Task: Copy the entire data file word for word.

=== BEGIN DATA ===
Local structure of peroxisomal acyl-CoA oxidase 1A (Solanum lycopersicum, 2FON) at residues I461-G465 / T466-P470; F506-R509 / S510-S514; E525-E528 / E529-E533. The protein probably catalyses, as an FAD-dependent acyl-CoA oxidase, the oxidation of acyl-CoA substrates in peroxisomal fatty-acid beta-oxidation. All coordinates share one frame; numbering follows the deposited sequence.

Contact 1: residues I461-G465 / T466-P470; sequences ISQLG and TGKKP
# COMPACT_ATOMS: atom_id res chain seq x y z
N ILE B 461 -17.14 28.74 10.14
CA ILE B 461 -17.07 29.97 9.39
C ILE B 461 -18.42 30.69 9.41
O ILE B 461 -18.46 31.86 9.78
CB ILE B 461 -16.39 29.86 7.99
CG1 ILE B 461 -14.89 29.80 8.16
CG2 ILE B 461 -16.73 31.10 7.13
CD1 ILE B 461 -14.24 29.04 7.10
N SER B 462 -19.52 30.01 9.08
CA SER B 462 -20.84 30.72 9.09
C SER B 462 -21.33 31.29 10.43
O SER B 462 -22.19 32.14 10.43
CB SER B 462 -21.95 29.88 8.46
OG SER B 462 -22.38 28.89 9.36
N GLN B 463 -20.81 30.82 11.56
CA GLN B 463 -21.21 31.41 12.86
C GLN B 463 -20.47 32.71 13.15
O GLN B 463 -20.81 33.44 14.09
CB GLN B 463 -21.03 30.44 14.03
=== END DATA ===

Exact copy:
Local structure of peroxisomal acyl-CoA oxidase 1A (Solanum lycopersicum, 2FON) at residues I461-G465 / T466-P470; F506-R509 / S510-S514; E525-E528 / E529-E533. The protein probably catalyses, as an FAD-dependent acyl-CoA oxidase, the oxidation of acyl-CoA substrates in peroxisomal fatty-acid beta-oxidation. All coordinates share one frame; numbering follows the deposited sequence.

Contact 1: residues I461-G465 / T466-P470; sequences ISQLG and TGKKP
# COMPACT_ATOMS: atom_id res chain seq x y z
N ILE B 461 -17.14 28.74 10.14
CA ILE B 461 -17.07 29.97 9.39
C ILE B 461 -18.42 30.69 9.41
O ILE B 461 -18.46 31.86 9.78
CB ILE B 461 -16.39 29.86 7.99
CG1 ILE B 461 -14.89 29.80 8.16
CG2 ILE B 461 -16.73 31.10 7.13
CD1 ILE B 461 -14.24 29.04 7.10
N SER B 462 -19.52 30.01 9.08
CA SER B 462 -20.84 30.72 9.09
C SER B 462 -21.33 31.29 10.43
O SER B 462 -22.19 32.14 10.43
CB SER B 462 -21.95 29.88 8.46
OG SER B 462 -22.38 28.89 9.36
N GLN B 463 -20.81 30.82 11.56
CA GLN B 463 -21.21 31.41 12.86
C GLN B 463 -20.47 32.71 13.15
O GLN B 463 -20.81 33.44 14.09
CB GLN B 463 -21.03 30.44 14.03